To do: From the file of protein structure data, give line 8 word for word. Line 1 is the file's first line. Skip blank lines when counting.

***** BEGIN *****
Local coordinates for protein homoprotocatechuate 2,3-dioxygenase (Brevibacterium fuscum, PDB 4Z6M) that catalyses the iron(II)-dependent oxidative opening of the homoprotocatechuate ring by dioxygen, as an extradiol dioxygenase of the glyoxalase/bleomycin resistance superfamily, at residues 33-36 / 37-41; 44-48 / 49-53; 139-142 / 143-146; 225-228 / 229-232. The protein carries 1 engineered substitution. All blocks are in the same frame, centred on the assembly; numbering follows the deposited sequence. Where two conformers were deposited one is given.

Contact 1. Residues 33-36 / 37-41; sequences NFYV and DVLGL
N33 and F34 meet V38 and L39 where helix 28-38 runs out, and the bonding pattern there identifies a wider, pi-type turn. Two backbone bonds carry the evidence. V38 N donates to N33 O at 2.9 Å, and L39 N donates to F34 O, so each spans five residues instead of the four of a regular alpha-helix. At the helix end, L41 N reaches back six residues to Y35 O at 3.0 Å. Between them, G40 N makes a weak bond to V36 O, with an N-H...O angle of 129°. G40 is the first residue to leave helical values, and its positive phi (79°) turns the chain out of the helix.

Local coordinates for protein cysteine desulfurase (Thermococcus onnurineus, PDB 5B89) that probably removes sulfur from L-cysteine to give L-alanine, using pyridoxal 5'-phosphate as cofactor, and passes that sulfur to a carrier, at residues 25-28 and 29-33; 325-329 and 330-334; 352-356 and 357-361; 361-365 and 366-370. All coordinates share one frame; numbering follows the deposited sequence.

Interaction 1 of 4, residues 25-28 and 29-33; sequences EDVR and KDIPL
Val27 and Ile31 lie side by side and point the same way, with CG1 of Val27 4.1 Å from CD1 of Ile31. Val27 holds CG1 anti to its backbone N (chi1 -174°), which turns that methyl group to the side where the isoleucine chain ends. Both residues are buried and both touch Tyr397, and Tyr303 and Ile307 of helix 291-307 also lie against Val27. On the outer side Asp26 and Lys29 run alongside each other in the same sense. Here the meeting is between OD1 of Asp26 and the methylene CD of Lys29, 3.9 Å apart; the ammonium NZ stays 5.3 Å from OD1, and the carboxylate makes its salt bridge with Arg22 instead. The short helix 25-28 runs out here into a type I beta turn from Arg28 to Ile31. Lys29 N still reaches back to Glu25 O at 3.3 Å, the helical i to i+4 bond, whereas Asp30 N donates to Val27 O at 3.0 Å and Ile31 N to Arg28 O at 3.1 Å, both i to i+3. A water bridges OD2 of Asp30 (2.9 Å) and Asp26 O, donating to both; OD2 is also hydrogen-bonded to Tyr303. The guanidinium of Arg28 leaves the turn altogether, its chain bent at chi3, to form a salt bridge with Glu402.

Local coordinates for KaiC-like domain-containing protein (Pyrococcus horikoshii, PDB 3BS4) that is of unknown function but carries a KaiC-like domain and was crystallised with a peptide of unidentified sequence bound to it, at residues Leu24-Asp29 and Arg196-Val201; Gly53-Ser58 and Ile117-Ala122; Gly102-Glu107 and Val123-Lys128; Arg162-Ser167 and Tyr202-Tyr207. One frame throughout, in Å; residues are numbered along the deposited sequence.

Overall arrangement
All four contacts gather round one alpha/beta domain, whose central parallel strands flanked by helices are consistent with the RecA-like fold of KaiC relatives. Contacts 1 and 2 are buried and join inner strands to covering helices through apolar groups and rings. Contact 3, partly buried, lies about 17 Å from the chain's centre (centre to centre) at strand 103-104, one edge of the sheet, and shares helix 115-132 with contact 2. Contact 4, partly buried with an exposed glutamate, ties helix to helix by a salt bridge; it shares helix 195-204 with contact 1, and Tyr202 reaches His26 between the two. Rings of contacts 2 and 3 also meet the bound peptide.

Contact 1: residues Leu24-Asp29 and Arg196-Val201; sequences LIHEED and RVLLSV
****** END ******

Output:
Overall arrangement